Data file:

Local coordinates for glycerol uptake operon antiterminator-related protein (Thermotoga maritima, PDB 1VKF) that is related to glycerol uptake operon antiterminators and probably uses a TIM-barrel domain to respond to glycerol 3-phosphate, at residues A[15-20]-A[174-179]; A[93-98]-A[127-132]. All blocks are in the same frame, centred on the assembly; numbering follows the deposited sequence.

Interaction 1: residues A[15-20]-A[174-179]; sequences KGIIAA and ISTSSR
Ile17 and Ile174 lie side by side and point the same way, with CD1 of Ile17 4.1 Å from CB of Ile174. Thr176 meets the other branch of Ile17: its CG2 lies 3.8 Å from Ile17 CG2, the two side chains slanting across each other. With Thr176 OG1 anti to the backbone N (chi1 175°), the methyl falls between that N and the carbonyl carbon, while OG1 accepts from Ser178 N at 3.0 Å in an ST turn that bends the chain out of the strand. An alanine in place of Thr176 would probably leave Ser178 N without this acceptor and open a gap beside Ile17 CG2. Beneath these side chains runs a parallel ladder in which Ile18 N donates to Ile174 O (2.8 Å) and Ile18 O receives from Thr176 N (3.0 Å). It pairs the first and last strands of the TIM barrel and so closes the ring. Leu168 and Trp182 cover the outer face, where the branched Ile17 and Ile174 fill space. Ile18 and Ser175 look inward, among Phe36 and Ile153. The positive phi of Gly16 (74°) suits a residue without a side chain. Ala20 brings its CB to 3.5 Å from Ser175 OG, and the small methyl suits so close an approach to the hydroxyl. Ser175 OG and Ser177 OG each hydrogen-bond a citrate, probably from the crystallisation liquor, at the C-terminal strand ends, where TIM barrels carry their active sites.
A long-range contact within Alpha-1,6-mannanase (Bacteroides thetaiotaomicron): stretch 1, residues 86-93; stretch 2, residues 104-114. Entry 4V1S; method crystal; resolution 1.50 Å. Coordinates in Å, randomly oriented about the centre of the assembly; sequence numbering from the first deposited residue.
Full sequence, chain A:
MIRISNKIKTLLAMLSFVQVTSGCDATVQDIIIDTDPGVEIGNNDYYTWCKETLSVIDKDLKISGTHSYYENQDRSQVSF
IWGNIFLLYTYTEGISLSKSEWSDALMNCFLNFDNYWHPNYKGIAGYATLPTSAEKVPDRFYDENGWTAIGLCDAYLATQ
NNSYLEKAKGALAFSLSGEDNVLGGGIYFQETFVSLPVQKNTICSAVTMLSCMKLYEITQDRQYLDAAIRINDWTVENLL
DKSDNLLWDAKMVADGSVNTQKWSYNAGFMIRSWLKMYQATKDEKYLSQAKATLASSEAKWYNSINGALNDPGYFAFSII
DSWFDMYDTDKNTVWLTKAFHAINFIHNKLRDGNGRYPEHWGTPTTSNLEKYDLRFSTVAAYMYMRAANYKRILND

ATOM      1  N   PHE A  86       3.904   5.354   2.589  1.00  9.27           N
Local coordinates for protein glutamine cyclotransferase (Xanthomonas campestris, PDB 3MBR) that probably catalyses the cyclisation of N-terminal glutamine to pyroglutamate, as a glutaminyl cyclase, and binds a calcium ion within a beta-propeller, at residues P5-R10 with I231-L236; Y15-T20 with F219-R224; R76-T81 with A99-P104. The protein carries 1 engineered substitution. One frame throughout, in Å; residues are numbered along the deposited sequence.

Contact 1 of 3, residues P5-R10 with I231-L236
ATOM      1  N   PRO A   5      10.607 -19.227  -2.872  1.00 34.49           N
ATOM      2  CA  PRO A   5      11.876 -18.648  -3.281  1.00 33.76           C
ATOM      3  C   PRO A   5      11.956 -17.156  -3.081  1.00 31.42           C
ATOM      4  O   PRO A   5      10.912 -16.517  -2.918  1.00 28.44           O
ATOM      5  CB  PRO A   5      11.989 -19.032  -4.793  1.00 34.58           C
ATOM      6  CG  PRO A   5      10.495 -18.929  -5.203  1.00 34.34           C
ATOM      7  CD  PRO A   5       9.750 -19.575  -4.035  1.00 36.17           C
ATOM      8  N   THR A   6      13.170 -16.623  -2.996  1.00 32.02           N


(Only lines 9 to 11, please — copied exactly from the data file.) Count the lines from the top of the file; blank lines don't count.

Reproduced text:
DKSDNLLWDAKMVADGSVNTQKWSYNAGFMIRSWLKMYQATKDEKYLSQAKATLASSEAKWYNSINGALNDPGYFAFSII
DSWFDMYDTDKNTVWLTKAFHAINFIHNKLRDGNGRYPEHWGTPTTSNLEKYDLRFSTVAAYMYMRAANYKRILND

ATOM      1  N   PHE A  86       3.904   5.354   2.589  1.00  9.27           N